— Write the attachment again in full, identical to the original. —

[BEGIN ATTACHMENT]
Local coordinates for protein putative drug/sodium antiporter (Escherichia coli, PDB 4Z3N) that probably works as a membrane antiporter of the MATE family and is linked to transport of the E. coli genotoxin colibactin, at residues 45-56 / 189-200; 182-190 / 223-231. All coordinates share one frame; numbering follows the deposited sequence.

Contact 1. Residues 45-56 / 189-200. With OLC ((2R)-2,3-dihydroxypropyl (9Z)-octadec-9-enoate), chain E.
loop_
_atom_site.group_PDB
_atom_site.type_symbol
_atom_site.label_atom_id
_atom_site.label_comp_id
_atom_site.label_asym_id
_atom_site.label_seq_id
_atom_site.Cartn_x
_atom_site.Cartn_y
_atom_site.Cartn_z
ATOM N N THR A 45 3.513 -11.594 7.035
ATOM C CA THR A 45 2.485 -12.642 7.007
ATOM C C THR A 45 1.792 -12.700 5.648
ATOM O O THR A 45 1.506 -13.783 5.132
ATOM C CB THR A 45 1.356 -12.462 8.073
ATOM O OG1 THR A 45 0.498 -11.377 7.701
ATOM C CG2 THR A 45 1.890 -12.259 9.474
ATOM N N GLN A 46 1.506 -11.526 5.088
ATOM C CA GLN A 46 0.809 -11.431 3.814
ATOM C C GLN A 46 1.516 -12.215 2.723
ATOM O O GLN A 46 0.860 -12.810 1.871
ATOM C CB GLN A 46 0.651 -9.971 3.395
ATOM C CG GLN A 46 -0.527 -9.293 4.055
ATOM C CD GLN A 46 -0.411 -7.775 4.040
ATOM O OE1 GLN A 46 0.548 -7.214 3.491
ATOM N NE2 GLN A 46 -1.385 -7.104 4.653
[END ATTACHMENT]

Local coordinates for protein putative drug/sodium antiporter (Escherichia coli, PDB 4Z3N) that probably works as a membrane antiporter of the MATE family and is linked to transport of the E. coli genotoxin colibactin, at residues 45-56 / 189-200; 182-190 / 223-231. All coordinates share one frame; numbering follows the deposited sequence.

Contact 1. Residues 45-56 / 189-200. With OLC ((2R)-2,3-dihydroxypropyl (9Z)-octadec-9-enoate), chain E.
loop_
_atom_site.group_PDB
_atom_site.type_symbol
_atom_site.label_atom_id
_atom_site.label_comp_id
_atom_site.label_asym_id
_atom_site.label_seq_id
_atom_site.Cartn_x
_atom_site.Cartn_y
_atom_site.Cartn_z
ATOM N N THR A 45 3.513 -11.594 7.035
ATOM C CA THR A 45 2.485 -12.642 7.007
ATOM C C THR A 45 1.792 -12.700 5.648
ATOM O O THR A 45 1.506 -13.783 5.132
ATOM C CB THR A 45 1.356 -12.462 8.073
ATOM O OG1 THR A 45 0.498 -11.377 7.701
ATOM C CG2 THR A 45 1.890 -12.259 9.474
ATOM N N GLN A 46 1.506 -11.526 5.088
ATOM C CA GLN A 46 0.809 -11.431 3.814
ATOM C C GLN A 46 1.516 -12.215 2.723
ATOM O O GLN A 46 0.860 -12.810 1.871
ATOM C CB GLN A 46 0.651 -9.971 3.395
ATOM C CG GLN A 46 -0.527 -9.293 4.055
ATOM C CD GLN A 46 -0.411 -7.775 4.040
ATOM O OE1 GLN A 46 0.548 -7.214 3.491
ATOM N NE2 GLN A 46 -1.385 -7.104 4.653